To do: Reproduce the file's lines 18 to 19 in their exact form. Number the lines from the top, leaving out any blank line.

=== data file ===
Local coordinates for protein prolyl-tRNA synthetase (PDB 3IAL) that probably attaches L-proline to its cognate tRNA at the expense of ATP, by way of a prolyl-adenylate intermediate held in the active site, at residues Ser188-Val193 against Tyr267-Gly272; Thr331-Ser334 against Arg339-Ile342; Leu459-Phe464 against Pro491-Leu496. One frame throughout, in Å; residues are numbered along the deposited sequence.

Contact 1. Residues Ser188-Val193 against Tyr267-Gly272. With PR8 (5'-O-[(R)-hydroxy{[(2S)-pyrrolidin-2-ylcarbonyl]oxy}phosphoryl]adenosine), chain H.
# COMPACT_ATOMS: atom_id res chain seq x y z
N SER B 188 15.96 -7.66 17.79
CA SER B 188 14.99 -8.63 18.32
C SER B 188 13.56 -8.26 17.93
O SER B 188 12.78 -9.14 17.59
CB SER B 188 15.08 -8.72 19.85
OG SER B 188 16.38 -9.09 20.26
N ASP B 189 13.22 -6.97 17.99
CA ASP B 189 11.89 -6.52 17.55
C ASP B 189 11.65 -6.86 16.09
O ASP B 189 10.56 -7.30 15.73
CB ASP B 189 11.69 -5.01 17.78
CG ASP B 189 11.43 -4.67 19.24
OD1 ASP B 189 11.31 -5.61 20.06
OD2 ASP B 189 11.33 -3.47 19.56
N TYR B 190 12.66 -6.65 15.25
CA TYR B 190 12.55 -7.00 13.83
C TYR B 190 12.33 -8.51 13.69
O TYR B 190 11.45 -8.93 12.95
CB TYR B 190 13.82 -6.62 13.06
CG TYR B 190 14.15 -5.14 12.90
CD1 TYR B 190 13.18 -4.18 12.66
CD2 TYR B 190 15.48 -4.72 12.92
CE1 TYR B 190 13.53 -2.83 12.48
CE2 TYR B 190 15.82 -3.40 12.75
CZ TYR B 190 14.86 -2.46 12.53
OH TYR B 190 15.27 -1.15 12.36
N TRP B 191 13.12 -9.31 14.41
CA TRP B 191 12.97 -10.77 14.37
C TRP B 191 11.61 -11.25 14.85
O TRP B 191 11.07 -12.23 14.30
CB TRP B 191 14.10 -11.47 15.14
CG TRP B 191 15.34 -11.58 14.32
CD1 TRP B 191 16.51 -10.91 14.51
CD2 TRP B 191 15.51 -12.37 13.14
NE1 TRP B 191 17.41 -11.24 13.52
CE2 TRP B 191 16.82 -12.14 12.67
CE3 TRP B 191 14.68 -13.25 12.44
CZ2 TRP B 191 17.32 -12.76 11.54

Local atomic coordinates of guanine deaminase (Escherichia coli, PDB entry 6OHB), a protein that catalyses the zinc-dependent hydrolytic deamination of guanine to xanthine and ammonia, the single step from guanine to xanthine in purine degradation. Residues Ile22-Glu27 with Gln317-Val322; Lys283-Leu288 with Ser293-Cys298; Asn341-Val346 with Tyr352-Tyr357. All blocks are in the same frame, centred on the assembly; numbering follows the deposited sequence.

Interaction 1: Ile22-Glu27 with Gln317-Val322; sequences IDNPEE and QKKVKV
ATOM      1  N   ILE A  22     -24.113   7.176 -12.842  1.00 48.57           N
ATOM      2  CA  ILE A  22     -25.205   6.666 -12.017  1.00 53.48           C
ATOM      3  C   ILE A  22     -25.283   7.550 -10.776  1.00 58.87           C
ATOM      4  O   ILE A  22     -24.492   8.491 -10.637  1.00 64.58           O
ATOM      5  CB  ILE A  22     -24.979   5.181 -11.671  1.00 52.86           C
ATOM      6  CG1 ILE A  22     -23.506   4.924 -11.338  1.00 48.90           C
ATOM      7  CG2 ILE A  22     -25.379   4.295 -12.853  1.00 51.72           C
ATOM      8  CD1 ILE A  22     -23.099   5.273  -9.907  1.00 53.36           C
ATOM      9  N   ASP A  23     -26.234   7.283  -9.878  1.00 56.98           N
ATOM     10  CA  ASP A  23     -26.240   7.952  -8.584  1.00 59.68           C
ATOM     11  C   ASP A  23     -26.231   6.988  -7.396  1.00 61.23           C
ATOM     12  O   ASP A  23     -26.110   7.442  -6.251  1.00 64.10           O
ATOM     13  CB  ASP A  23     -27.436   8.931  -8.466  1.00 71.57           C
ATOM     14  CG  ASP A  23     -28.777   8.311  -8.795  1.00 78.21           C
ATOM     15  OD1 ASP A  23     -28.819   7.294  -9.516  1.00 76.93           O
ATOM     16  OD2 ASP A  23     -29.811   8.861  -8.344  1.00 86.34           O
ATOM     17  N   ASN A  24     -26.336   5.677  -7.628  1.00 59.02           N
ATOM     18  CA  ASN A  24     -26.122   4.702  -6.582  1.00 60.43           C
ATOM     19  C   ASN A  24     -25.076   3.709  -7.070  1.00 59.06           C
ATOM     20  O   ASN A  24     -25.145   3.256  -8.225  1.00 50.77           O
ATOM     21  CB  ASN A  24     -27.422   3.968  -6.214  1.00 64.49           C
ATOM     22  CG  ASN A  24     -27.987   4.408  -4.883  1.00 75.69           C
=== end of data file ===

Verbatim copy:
N TYR B 190 12.66 -6.65 15.25
CA TYR B 190 12.55 -7.00 13.83